With passenger volume set to double in the next ten years and demand for new aircraft also expected to double by 2034, there is no doubt that demand for airspace capacity is soaring. This fast-growing demand can also be attributed to the advent of new entrants to the aviation ecosystem such as drones, which are becoming a common element in our skies, particularly over more densely populated areas. Accordingly, the air traffic management (ATM) environment is becoming increasingly complicated, and approaches to managing it need be become ever-more sophisticated.

As with most highly complex, and technical societal challenges, ATM systems depend on advanced information and communication technology (ICT) infrastructures – networks – to get the job done.

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Modernizing the mission-critical communications network that is at the heart of Switzerland's air traffic control system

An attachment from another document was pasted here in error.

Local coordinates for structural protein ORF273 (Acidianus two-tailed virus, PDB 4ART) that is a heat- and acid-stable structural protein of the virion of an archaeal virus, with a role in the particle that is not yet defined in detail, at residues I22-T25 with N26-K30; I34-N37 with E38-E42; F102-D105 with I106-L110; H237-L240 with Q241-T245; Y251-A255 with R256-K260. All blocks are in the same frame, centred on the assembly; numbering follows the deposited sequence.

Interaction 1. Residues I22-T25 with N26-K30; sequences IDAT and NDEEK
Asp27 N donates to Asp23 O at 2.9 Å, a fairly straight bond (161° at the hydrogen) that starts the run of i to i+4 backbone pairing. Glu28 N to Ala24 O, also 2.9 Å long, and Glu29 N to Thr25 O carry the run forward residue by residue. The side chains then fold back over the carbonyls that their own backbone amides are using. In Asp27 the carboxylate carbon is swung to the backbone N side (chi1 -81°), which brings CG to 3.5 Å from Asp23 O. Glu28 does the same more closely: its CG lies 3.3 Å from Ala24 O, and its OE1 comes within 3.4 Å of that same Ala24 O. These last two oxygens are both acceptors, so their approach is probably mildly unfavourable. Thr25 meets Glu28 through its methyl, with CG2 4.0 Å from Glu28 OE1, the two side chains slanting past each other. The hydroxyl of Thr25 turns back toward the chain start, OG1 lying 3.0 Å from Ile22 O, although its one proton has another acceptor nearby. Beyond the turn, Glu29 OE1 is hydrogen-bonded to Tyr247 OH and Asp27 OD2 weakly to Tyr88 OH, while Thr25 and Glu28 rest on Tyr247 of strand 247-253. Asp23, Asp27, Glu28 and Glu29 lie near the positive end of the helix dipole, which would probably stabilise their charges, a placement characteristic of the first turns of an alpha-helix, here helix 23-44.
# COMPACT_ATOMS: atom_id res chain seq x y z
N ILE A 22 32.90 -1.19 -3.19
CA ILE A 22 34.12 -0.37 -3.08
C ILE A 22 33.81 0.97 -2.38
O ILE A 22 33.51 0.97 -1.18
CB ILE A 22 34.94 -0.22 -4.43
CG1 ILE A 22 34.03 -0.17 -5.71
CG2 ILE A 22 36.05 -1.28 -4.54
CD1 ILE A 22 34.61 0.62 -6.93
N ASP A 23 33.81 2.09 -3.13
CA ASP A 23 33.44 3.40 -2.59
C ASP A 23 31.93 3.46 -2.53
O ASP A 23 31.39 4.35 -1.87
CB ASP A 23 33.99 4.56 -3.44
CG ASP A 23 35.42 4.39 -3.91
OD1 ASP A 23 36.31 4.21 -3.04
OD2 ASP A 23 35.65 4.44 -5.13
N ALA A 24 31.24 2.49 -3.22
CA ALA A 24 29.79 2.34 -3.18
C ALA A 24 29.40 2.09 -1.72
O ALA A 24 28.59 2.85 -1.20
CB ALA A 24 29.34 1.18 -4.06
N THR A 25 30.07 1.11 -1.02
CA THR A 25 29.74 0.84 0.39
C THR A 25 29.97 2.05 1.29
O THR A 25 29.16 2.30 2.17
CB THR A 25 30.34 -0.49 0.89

Nokia and Skyguide announced the first stage of a successful modernization of the mission-critical communications network that is at the heart of Switzerland's air traffic control system. The new network from Nokia, which will continue to be rolled out over the course of 2017, is enabling skyguide to enhance the management of both civil and military air traffic throughout the country, and is also supporting services such as its aeronautical information service which ensures the flow of information necessary for the safety and efficiency of international air travel.